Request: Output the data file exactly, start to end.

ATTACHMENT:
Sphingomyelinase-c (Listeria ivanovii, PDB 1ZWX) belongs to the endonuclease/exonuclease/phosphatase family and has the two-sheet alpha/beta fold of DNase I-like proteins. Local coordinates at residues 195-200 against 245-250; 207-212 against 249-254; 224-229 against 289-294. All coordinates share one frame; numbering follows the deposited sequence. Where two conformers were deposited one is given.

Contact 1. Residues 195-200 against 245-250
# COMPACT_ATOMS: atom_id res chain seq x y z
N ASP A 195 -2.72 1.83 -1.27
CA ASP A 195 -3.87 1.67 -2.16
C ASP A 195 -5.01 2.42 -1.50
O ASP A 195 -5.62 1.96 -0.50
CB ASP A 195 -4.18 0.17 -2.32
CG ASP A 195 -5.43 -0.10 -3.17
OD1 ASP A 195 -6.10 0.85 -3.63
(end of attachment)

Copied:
Sphingomyelinase-c (Listeria ivanovii, PDB 1ZWX) belongs to the endonuclease/exonuclease/phosphatase family and has the two-sheet alpha/beta fold of DNase I-like proteins. Local coordinates at residues 195-200 against 245-250; 207-212 against 249-254; 224-229 against 289-294. All coordinates share one frame; numbering follows the deposited sequence. Where two conformers were deposited one is given.

Contact 1. Residues 195-200 against 245-250
# COMPACT_ATOMS: atom_id res chain seq x y z
N ASP A 195 -2.72 1.83 -1.27
CA ASP A 195 -3.87 1.67 -2.16
C ASP A 195 -5.01 2.42 -1.50
O ASP A 195 -5.62 1.96 -0.50
CB ASP A 195 -4.18 0.17 -2.32
CG ASP A 195 -5.43 -0.10 -3.17
OD1 ASP A 195 -6.10 0.85 -3.63